You’ve seen Mr. Spectacle for three examinations over the last five years and, every time, you’ve brought up the prospect of him wearing contact lenses. Each time you do, he expresses a genuine interest and he’s always impressed that at every visit you have something new to discuss. Yet, after all these discussions, he is still wearing glasses. Certainly, in recent times, patients do have economic considerations. But, we know from experience that satisfied wearers rarely drop out for financial reasons.

From Maybe to Yes
So, why are patients so reluctant to pull the contact lens trigger? Simply because we are handing them an unloaded gun and not giving them reasons for making the switch from glasses to contact lenses immediately. With these patients, few of us ever assign any urgency to help push the patient toward saying, “Yes!” To the contrary, we often tell them, “You don’t have to decide right now. Think it over and let us know what you think.” What they think is, “Well, I guess I’ll just wait till next year. What’s the rush?” While it’s clinically true that there is rarely a rush or urgency to start wearing contact lenses, we can certainly put a few bullets in our marketing gun to nudge the patient ever so gently.

Make it Time-Sensitive
The concept of urgency or immediacy has a time component to it. So, consider adding the following possibilities to your marketing message.

When broaching the topic with such patients as the one mentioned above, introduce some sort of time-sensitive offer. Something along the lines of limited-time special pricing on a yearly supply of lenses could work. Or perhaps, offer a limited promotion tied in with Rx eyeglasses. Time-sensitive offers for plano sunglasses can be effective, as can offering a limited-time extended trial period. You might even try a combination of the above and test which option works best for your patient population. Make the limited-time offer patient-specific, so it could be worded like, “If you are fit with contact lenses within 30 days of your examination, the price of an annual supply of lenses will be X instead of Y.”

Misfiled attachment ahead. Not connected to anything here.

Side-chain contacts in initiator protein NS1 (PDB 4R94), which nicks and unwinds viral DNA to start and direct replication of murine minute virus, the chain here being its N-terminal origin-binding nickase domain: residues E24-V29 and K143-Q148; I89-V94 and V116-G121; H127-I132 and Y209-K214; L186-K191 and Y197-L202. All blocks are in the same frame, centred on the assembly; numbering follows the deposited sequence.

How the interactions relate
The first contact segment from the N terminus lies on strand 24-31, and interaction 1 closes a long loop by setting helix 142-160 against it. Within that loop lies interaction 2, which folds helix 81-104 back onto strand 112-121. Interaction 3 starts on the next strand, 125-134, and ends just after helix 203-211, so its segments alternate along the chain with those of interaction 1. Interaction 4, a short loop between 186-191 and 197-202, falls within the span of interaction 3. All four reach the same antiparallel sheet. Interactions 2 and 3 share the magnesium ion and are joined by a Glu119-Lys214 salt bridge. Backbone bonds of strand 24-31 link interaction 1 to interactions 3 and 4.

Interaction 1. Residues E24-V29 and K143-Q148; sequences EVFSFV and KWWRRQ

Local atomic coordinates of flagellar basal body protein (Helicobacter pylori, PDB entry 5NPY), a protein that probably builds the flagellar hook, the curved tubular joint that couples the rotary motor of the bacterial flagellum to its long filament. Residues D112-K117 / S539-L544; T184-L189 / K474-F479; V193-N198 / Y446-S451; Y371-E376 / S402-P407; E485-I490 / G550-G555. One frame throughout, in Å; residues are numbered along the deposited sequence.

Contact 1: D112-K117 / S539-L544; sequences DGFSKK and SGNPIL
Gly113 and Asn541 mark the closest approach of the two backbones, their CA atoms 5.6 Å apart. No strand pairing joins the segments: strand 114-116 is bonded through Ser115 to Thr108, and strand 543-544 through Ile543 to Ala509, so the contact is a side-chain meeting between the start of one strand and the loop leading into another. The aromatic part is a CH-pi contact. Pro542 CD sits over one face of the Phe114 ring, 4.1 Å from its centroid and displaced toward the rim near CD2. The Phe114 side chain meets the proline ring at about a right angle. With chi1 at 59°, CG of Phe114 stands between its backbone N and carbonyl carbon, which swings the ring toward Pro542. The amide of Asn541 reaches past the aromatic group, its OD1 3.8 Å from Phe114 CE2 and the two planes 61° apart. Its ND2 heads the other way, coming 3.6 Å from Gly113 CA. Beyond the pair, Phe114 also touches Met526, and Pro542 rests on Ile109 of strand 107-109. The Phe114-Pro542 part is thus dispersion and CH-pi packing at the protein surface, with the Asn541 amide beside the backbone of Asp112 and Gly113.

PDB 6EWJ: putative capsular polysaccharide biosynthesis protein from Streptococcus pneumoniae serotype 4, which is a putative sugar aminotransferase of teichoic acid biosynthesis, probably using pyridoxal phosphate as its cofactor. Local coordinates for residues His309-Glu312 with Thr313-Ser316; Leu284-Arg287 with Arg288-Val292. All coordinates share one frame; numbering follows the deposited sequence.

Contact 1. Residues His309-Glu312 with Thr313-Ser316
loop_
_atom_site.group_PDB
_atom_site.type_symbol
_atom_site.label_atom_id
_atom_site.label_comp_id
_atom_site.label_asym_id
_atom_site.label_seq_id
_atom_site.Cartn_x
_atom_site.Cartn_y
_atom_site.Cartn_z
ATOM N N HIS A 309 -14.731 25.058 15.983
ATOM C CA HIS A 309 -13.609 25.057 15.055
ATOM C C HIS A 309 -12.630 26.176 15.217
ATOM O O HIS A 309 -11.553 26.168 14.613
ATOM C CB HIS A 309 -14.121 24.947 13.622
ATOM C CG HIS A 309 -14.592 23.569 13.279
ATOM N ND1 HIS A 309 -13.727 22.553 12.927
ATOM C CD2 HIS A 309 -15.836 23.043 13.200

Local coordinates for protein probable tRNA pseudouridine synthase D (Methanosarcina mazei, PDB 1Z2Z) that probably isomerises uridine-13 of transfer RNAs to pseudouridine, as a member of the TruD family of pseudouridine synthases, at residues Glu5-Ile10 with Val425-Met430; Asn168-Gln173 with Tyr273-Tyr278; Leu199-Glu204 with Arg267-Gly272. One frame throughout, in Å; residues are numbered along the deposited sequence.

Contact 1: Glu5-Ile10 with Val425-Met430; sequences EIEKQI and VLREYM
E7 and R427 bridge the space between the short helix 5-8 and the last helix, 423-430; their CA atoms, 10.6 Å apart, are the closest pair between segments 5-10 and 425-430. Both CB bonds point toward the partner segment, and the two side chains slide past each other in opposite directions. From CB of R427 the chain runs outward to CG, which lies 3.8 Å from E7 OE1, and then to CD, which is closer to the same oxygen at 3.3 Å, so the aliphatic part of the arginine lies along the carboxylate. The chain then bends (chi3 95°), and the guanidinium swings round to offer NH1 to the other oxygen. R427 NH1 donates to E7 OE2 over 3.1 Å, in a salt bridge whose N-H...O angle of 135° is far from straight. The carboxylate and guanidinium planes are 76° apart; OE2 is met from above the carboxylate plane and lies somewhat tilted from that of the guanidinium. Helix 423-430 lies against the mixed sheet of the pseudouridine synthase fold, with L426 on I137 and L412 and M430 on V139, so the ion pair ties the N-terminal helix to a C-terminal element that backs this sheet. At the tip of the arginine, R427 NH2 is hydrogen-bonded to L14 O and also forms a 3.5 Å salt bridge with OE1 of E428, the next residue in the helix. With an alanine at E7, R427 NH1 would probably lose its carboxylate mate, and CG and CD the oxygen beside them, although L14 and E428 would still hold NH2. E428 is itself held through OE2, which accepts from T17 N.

Drive the Message Home
Just as is the case with most marketing ideas, you should approach this from multiple fronts. Phone scripts, in-office signs, information on your website and real-time patient discussions need to all be in synch regarding your message. Consistency adds credibility as prospective patients start to internalize, “This is just how it is.”

How can you bring this plan to fruition?

• At the close of a phone call, a staff member could say, “I notice the last time you were here that you talked to Dr. Jones about contact lenses, but you were never fit. Make sure to ask him about lenses again—we have a special promotion going on right now. If you want to get lenses, now is certainly the time to do so. Let me email you the link to our website, where you can find more information about this special program.”

• When patients are directed to your website to learn more, they will see the details of the promotion, along with an expiration date.

• Upon entering the office, visible yet tasteful signage should espouse the same message, with the same expiration date. When appropriate, a one-page document outlining the promotion could be handed to the patient too—again, with the same dating.

• As a staffer escorts the patient to the exam room, he or she can mention the offer one more time: “Did you see the offer we’re running on contacts? Do you think that’s something you might try?”

Be Subtle but Consistent
To ensure that this approach doesn’t turn from promotion to harassment, role-play a typical patient encounter from the patient’s perspective. Once your signage and documentation is in place, walk through the process as though you were a patient. The messaging should be subtle, yet persistent and consistent. Rely on common sense; the first time the patient says, “Thanks, but no thanks!” you have to stop. The in-office signs of course will still be there, but there shouldn’t be any further discussion. Each of these occurrences, rehearsed and properly presented, can move your patient from “I’ll think about it,” to “I’ll do it, and I’ll do it now!”